It’s all smoke and mirrors – cinema, that is- and magic. Sometimes, when you watch too many films – like myself- you tend to forget that magic exists. Luckily, every so often, and regularly around Christmas time, there are re-runs of classic films whose magic is made for the holidays and will be best seen on a majestic screen like the one hidden behind two glitter curtains at the Kino International this Christmas day. The Singing Ringing Tree is one of my all-time favourite films and once you see the haughty princess being high-jacked by a bear in a fabulously camp studio setting, you will know what I am talking about…
Author: Toby Ashraf
One of the great things about cinema is that it becomes your reality for the length of a film, no matter how surreal or fantastic, weird or artificial it presents itself. In the case of animated pictures you are even looking at a painted reality which can still be more touching and thrilling, exciting and, in fact, close to life than a regular film. This week’s film tip, Alois Nebel, was made with the special method of roboscobing, which consists of taking previously shot real film material and repainting it (almost) frame by frame and then putting it together as an animated film. The result of this is visually stunning. What’s more, Alois Nebel is the translation of a story that is taken from a graphic novel, originally set in the real world and then put into a very special film.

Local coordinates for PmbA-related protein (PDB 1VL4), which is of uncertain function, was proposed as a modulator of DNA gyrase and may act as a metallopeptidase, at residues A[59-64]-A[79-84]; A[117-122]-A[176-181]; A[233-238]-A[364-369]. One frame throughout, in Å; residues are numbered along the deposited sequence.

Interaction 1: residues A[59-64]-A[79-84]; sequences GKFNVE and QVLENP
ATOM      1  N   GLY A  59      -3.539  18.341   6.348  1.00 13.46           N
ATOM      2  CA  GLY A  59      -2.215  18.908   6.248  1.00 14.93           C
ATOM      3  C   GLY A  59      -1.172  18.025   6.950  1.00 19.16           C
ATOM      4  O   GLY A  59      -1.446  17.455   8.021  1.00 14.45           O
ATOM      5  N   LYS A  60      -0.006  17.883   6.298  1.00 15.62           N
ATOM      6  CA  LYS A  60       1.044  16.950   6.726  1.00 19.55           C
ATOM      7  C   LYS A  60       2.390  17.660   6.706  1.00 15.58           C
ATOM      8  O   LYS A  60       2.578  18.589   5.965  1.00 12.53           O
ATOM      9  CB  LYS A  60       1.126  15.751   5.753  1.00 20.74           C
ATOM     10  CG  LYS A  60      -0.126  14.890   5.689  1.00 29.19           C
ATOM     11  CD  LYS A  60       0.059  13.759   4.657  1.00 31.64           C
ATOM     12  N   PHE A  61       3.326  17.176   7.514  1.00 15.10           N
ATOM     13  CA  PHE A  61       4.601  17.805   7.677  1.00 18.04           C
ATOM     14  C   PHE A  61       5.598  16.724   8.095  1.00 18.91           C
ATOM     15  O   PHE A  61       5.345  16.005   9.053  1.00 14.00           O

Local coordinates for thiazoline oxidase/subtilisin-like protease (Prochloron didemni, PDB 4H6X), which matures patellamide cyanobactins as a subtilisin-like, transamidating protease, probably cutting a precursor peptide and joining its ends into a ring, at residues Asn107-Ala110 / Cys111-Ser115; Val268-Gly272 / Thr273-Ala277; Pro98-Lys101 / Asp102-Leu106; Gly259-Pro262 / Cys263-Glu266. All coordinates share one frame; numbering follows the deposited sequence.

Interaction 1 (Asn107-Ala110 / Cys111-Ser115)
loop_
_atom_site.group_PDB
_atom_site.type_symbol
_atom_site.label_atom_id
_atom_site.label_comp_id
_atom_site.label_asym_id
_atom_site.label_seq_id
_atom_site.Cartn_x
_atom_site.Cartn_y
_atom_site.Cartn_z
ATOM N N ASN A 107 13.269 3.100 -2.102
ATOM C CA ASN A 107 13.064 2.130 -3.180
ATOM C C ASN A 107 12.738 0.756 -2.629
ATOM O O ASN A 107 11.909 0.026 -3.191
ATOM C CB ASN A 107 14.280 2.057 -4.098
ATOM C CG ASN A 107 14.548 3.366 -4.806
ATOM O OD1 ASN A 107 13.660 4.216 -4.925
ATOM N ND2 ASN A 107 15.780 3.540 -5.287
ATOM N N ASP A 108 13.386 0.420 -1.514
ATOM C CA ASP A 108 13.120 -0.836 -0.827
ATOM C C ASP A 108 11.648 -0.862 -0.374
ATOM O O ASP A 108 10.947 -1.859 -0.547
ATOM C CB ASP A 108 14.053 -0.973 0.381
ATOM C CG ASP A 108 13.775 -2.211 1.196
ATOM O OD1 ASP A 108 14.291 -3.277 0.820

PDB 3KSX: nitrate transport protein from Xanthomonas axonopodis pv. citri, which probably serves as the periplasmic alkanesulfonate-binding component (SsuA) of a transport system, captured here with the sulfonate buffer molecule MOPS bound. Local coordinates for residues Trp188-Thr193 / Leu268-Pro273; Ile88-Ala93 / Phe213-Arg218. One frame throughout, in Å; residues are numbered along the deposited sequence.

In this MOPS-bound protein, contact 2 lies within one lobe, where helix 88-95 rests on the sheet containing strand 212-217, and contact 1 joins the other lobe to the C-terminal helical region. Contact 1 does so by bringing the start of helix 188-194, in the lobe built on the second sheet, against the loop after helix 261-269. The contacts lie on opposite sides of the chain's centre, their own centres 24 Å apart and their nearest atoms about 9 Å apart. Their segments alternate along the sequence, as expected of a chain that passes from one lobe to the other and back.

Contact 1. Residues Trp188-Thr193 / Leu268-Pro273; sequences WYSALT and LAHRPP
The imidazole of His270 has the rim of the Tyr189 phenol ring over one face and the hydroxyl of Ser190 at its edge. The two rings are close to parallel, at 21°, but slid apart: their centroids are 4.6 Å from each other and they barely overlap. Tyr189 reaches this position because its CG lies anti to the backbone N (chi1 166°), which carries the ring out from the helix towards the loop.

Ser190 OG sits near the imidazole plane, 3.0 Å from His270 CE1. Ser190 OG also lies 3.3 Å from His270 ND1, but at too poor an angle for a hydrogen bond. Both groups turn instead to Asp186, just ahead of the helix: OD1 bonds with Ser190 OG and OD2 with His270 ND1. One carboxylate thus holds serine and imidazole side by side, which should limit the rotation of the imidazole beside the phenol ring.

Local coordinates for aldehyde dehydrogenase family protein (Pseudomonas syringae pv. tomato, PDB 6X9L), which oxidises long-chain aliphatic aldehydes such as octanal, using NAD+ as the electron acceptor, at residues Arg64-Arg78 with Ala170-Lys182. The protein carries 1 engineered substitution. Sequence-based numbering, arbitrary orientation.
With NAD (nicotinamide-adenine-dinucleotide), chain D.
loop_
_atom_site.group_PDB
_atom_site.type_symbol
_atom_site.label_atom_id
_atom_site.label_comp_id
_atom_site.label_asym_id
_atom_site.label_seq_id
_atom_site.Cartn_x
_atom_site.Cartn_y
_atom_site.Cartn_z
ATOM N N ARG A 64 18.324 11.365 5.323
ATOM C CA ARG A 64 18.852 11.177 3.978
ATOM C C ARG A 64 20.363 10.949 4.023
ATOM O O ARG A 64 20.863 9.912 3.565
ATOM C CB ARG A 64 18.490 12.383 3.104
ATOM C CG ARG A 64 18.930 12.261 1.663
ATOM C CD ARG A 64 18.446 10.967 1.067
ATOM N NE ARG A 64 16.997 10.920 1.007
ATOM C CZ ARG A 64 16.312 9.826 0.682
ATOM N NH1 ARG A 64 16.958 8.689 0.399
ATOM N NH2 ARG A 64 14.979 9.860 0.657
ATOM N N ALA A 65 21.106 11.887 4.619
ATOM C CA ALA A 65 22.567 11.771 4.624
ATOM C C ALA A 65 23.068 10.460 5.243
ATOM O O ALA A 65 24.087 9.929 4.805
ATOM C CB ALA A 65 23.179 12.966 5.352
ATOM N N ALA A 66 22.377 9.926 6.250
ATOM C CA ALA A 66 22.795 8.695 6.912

Ursúla Guðmundsson likes to polish her nails. She says it’s important because her hands are very precious to her. We watch her carefully apply the polish on her 80-something year-old hands and we realise that she is trying to match the pink with her lipstick and her outfit. When Ursúla was a young woman, her hands bled from the manual labour she did and hurt from the washing powder she used to handwash the clothes of 13 people every week. Ursúla Guðmundsson was born Ursula Quade and emigrated from Germany to Iceland after the Second World War. She is one of six enigmatic older women that director Heike Fink portrays in a beautiful film that talks about a little known part of German migration.
What is it about fairy tales that still makes them so fascinating to us even though we have known their stories since our childhood? Is it nostalgia? Are we conservative if we like them because we need to be retold the same old tale over and over again? More than 200 years after the Grimm Brothers wrote Snow White, Spanish director Pablo Berger now retells the story of a young beautiful girl and her vicious stepmother for the cinema. The result might be based on a famous fairy tale, but it is so unique, original, and enchanting that you almost wish more filmmakers would use well-known stories to express their fresh artistic visions.
Do you still remember the first time you rewatched an old animated cartoon film as an adult? I still do, and I was amazed that this film- I believe it was a Disney classic- worked for a grown-up audience as well. I realized that it was filled with innuendos, puns, and cultural references and simultaneously worked for its main target audience, the child viewers. Despite the impressive empire of Walt Disney Company, great animated films have always had a second home in Japan, often with a slightly more poetic and less conventional feel to them. Now, more than two years after its release in Japan, From Up on Poppy Hill, a fascinating coming-of-age story from the famous Japanese Ghibli Studios, finally finds its way into German cinemas and reveals its beautifully drawn magic on big screens around the country.